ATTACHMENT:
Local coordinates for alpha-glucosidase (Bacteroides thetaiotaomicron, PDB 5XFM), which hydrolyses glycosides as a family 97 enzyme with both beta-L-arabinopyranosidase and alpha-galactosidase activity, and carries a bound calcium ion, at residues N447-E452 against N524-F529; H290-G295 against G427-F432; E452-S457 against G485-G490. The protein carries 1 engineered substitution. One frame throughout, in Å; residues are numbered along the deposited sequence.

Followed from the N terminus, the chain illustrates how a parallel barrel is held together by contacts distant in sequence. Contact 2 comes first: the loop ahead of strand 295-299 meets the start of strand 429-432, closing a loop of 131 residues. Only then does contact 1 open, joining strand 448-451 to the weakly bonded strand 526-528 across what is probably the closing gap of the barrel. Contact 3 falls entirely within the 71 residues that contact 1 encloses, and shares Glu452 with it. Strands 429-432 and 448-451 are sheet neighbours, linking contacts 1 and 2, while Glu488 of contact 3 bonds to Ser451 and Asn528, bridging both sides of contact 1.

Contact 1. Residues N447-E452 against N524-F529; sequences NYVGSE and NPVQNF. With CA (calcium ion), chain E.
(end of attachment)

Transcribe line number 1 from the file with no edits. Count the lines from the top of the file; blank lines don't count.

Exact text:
Local coordinates for alpha-glucosidase (Bacteroides thetaiotaomicron, PDB 5XFM), which hydrolyses glycosides as a family 97 enzyme with both beta-L-arabinopyranosidase and alpha-galactosidase activity, and carries a bound calcium ion, at residues N447-E452 against N524-F529; H290-G295 against G427-F432; E452-S457 against G485-G490. The protein carries 1 engineered substitution. One frame throughout, in Å; residues are numbered along the deposited sequence.